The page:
Sanctuary for the Abused

Sunday, December 11, 2016

Adults Shamed as Children


The following is quoted from Shame & Guilt: Masters of Disguise by Jane Middelton-Moz, Ph.D.

1. Adults shamed as children are afraid of vulnerability and fear exposure of self.

2. Adults shamed as children may suffer extreme shyness, embarrassment and feelings of being inferior to others. They don't believe they make mistakes. Instead they believe they are mistakes.

3. Adults shamed as children fear intimacy and tend to avoid real commitment in relationships. These adults frequently express the feeling that one foot is out of the door, prepared to run.

4. Adults shamed as children may appear either grandiose and self-centered or seem selfless.

5. Adults shamed as children feel that, “No matter what I do, it won't make a difference; I am and always will be worthless and unlovable.”

6. Adults shamed as children frequently feel defensive when even minor negative feedback is given. They suffer feelings of severe humiliation if forced to look at mistakes or imperfections.

7. Adults shamed as children frequently blame others before they can be blamed.

8. Adults shamed as children may suffer from debilitating guilt. These individuals apologize constantly. They assume responsibility for the behavior of those around them.

9. Adults shamed as children feel like outsiders. They feel a pervasive sense of loneliness throughout their lives, even when surrounded with those who love and care.

10. Adults shamed as children project their beliefs about themselves onto others. They engage in mind-reading that is not in their favor, consistently feeling judged by others.

11. Adults shamed as children often feel angry and judgmental towards the qualities in others that they feel ashamed of in themselves. This can lead to shaming others.

12. Adults shamed as children often feel ugly, flawed and imperfect. These feelings regarding self may lead to focus on clothing and makeup in an attempt to hide flaws in personal appearance and self.

13. Adults shamed as children often feel controlled from the outside as well as from within. Normal spontaneous expression is blocked.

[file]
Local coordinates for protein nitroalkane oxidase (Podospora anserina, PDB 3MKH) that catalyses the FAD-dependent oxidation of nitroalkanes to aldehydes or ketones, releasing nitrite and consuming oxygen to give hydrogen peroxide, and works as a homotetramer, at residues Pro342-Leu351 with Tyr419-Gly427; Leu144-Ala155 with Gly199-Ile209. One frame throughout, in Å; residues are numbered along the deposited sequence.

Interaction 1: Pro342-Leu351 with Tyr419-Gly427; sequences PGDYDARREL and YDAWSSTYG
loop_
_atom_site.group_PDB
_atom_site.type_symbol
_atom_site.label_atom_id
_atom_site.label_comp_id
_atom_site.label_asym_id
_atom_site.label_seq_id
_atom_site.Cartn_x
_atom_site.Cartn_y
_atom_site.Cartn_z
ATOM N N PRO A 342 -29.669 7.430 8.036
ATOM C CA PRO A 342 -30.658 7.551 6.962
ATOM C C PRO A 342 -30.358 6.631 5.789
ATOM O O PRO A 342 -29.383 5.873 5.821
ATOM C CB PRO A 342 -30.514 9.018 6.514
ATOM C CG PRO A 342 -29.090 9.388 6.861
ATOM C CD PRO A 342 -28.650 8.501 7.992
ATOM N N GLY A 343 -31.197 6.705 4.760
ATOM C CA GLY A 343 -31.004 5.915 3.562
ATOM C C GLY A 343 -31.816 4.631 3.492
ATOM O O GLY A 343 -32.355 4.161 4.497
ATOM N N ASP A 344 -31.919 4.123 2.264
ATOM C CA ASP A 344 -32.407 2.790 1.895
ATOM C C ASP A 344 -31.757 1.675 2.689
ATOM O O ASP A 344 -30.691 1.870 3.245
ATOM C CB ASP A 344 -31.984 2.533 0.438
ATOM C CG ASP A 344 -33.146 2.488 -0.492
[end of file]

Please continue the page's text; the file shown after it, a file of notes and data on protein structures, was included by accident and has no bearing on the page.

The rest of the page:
14. Adults shamed as children feel they must do things perfectly or not at all. This internalized belief frequently leads to performance anxiety and procrastination.

15. Adults shamed as children experience depression.

16. Adults shamed as children lie to themselves and others.

17. Adults shamed as children block their feelings of shame through compulsive behaviors like workaholism, eating disorders, shopping, sexual addiction, substance abuse, list-making or gambling.

18. Adults shamed as children often have caseloads rather than friendships.

19. Adults shamed as children often involve themselves in compulsive processing of past interactions and events and intellectualization as a defense against pain.

20. Adults shamed as children are stuck in dependency or counter-dependency.

21. Adults shamed as children have little sense of emotional boundaries. They feel constantly violated by others. They frequently build false boundaries through walls, rage, pleasing or isolation.

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shared by Barbara at 12:18 AM


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7 Comments:

Wow, I've never seen such a comprehensive and direct list like this. Great post. Thank you.

7:19 AM  

I could never put it into words myself but you have vividly described my feelings and how I live.

5:53 PM  

wow... this is very sobering, and yet so accurate.

11:46 PM  

Talking super fast, filling in all the quiet moments in a conversation. Trying to accomodate the needs of every person in the room. It's like watching a brutally beaten and raped person running around trying to help and please the rapists. (This is actually what is taking place.)

9:42 AM  

Is what Anonymous said true? I've always talked a lot and talked very fast as long as I can remember. Would like to hear some professional response on this one- not to negate Anonymous- just never heard of this before.
Thanx
M

1:21 PM  

Can be traced to trauma in both children & adults:

http://www.mha-nyc.org/about-mental-illness/children--adolescents.aspx

9:53 PM  

I'm a survivor of a passive-aggressive verbal abuser. It took me years to recognize that I was not the problem in the relationship and then several more years before I discovered the name of what he did to me. Your words here ring 100% true as to what I lived through. My ex even twisted things on me and used the "nothing I ever do is right" line several times to act as if I was the one berating him so that I would feel bad I had upset him. I never felt like he did things wrong then but now I know better. He was a sick individual.

Great list, I'm planning on sharing it with 300 of my closest facebook followers.

5:36 PM  

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